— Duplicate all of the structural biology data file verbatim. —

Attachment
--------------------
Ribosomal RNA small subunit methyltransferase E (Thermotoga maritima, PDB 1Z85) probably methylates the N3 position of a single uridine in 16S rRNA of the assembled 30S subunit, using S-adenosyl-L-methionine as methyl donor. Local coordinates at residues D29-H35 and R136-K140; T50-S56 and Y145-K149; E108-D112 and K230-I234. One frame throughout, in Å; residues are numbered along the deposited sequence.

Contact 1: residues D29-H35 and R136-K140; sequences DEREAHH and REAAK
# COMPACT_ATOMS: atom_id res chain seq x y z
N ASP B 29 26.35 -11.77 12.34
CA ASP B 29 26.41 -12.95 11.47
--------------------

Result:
Ribosomal RNA small subunit methyltransferase E (Thermotoga maritima, PDB 1Z85) probably methylates the N3 position of a single uridine in 16S rRNA of the assembled 30S subunit, using S-adenosyl-L-methionine as methyl donor. Local coordinates at residues D29-H35 and R136-K140; T50-S56 and Y145-K149; E108-D112 and K230-I234. One frame throughout, in Å; residues are numbered along the deposited sequence.

Contact 1: residues D29-H35 and R136-K140; sequences DEREAHH and REAAK
# COMPACT_ATOMS: atom_id res chain seq x y z
N ASP B 29 26.35 -11.77 12.34
CA ASP B 29 26.41 -12.95 11.47